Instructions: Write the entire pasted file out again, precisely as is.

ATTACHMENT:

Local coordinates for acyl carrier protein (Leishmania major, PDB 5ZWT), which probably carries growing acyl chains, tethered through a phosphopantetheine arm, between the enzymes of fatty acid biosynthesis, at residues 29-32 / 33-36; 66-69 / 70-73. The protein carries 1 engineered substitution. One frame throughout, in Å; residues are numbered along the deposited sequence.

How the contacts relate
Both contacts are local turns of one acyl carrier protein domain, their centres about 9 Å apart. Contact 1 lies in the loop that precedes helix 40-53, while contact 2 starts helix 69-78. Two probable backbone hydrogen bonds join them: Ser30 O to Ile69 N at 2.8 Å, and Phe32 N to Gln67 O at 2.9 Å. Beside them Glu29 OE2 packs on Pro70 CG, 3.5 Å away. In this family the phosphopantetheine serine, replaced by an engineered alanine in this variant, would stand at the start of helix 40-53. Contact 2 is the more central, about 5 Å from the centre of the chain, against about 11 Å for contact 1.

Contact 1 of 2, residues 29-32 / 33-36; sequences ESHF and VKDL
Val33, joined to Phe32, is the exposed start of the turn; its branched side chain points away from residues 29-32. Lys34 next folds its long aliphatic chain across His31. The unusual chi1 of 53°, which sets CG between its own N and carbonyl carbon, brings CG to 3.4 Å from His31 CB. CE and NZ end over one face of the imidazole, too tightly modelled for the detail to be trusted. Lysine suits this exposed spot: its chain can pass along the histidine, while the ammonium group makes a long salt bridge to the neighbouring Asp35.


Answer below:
Local coordinates for acyl carrier protein (Leishmania major, PDB 5ZWT), which probably carries growing acyl chains, tethered through a phosphopantetheine arm, between the enzymes of fatty acid biosynthesis, at residues 29-32 / 33-36; 66-69 / 70-73. The protein carries 1 engineered substitution. One frame throughout, in Å; residues are numbered along the deposited sequence.

How the contacts relate
Both contacts are local turns of one acyl carrier protein domain, their centres about 9 Å apart. Contact 1 lies in the loop that precedes helix 40-53, while contact 2 starts helix 69-78. Two probable backbone hydrogen bonds join them: Ser30 O to Ile69 N at 2.8 Å, and Phe32 N to Gln67 O at 2.9 Å. Beside them Glu29 OE2 packs on Pro70 CG, 3.5 Å away. In this family the phosphopantetheine serine, replaced by an engineered alanine in this variant, would stand at the start of helix 40-53. Contact 2 is the more central, about 5 Å from the centre of the chain, against about 11 Å for contact 1.

Contact 1 of 2, residues 29-32 / 33-36; sequences ESHF and VKDL
Val33, joined to Phe32, is the exposed start of the turn; its branched side chain points away from residues 29-32. Lys34 next folds its long aliphatic chain across His31. The unusual chi1 of 53°, which sets CG between its own N and carbonyl carbon, brings CG to 3.4 Å from His31 CB. CE and NZ end over one face of the imidazole, too tightly modelled for the detail to be trusted. Lysine suits this exposed spot: its chain can pass along the histidine, while the ammonium group makes a long salt bridge to the neighbouring Asp35.